It’s time to take Lent more seriously

Father John A. Kiley

Very early in the Judaeo-Christian tradition the number 40 begins to take on a significance that will broaden and deepen as God continues to reveal his plans for mankind through celebrated Biblical events. The first narrated event after the death of Adam was the epochal episode of Noah and his family and his wicked fellow humans (Genesis 7). Society had sadly gone astray after the original sin of Adam and Eve, in fact, so much so, that the author of Genesis has the Lord lament, “I will blot out man whom I have created from the face of the earth; both man, and beast, and creeping thing, and fowl of the air; for it repents me that I have made them.” But then the sacred author notes, “Noah found grace in the eyes of the LORD.” God did indeed wipe out this early generation of sinful mankind inflicting on them a massive flood of forty days and forty nights. Whether this deluge allowed any time for effective repentance on the part of the wayward human family is not recorded. But this first five and half weeks of imposed renunciation heralds a number of forty day/forty year periods of change, alteration, repentance and conversion.
While the Hebrew people recently freed from Egyptian slavery famously reveled at the foot of Mt. Sinai, Moses was spending forty days shrouded in the mountain’s storm clouds communing with God: “So Moses was there with the LORD for forty days and forty nights, without eating any food or drinking any water, and he wrote on the tablets the words of the covenant, the ten words. (Exodus 34:18).” This month and a week sojourn on Sinai’s peak marked the solemn beginning of the formal covenant between God and the Hebrew nation, challenging them to adhere more closely to his expectations as his favored people, replacing rebelliousness with obedience. And of course the Jewish people themselves would experience their own not forty day but forty year experience of conversion and renewal as they trekked their way through the wilderness to the shores of the Jordan River. God did his best to refashion these former slaves into a nation worthy of his blessing and graces.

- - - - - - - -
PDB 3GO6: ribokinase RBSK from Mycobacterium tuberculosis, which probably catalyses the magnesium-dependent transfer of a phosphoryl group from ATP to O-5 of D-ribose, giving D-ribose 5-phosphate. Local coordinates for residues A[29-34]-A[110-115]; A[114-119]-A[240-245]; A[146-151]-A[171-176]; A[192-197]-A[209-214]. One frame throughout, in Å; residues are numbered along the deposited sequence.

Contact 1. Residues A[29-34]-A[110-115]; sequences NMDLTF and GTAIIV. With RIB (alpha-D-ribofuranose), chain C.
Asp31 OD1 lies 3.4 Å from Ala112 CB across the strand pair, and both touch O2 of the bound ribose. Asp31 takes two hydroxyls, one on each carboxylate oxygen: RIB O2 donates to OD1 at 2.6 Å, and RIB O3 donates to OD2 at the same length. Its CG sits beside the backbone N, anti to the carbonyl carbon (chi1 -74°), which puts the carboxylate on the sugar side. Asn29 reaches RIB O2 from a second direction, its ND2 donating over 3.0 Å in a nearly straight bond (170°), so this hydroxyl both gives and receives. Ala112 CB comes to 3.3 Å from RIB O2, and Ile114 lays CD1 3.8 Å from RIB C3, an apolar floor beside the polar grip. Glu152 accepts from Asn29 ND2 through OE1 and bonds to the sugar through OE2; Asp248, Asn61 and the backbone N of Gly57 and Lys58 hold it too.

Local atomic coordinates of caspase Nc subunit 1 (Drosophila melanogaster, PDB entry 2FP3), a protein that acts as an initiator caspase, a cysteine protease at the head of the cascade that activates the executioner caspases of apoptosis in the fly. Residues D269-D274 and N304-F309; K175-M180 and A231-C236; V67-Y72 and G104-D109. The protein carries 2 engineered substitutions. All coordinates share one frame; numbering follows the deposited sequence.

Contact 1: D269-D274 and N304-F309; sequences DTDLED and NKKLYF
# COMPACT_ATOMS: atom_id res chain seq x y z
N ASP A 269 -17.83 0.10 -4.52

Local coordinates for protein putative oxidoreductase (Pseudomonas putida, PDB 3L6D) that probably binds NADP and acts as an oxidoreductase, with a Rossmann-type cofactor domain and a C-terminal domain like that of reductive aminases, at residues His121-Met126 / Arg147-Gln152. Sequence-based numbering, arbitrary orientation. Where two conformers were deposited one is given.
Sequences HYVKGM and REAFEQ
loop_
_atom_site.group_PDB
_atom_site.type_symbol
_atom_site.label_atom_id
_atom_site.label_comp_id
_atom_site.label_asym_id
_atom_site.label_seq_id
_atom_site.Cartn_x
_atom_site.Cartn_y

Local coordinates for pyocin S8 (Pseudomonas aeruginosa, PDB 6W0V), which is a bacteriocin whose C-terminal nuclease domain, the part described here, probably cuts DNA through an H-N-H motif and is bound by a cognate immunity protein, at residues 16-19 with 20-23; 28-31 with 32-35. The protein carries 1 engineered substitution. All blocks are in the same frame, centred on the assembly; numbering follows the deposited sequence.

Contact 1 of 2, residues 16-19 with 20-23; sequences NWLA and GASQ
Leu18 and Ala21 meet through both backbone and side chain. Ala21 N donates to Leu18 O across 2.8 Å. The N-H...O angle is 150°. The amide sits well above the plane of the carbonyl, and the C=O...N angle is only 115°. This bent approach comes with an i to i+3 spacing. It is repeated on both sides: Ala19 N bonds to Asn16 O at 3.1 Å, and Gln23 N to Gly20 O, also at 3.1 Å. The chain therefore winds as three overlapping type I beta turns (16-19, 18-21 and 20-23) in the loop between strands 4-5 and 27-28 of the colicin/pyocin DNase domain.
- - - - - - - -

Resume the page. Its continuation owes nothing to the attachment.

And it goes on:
The prophet Elijah experienced one of Israel’s greatest moral revolutions after being fortified, somewhat unwillingly, during his forty day and forty night trudge to Mount Horeb (actually another name for Mount Sinai). Elijah had contested fruitlessly with the wicked Queen Jezebel, her hapless husband Ahab, and her pagan prophets, blasphemously housed in Jerusalem’s Temple. Exhausted by his failed attempts to reform the Jewish nation of his day, Elijah ventured out to the solitude of Sinai where God spoke to him through the “wee, small voice” heard at the entrance to his sheltering cave. Renewed and restored, Elijah strode back to Israel anointing “Jehu, son of Nimshi, as king of Israel, and Elisha, son of Shaphat of Abel-meholah, as prophet to succeed you (Kgs. 19:16).” Once again, forty days and forty nights meant restoration and renewal for God’s people.
The obscure prophet Jonah had been granted forty days and forty nights to convert the wicked city of Nineveh from its pagan ways to righteous living. When the Ninevites responded to Jonah’s effective preaching after a mere three days, the prophet went out to the desert not to rejoice but to pout (Jh 3). His premature success gave too much of a break for these hardened sinners! They needed a greater dose of conversion!
And now, of course, on this first Sunday of Lent, the Christian world is reminded of Jesus’ own retreat to the wilderness, where he fasted for forty days and nights and was tempted by Satan (Mt.4:1–2). Christ forcefully resists Satan’s temptations while appropriately quoting three Scripture passages which frustrate the devil’s clever wiles. All three citations are taken from the Book of Deuteronomy, a Scripture text especially treasured by the northern Israeli community, which skillfully relates the Jewish forty year desert experience of renewal and conversion under Moses.
Now, after more than three thousand years, believers are still enjoined to put forty days and forty nights aside for change, alteration, repentance and conversion. In today’s secularized world Lent has sadly become merely an occasion to publish meatless recipes in the home section of local newspapers. Society’s neglect is all the more reason for Christians today to take Lent seriously through amplified prayer, sincere fasting and thoughtful alms-giving. Former generations of believers from Noah onward have taken their time before God seriously and effectively, benefitting their own renewal and the rebirth of their society as well.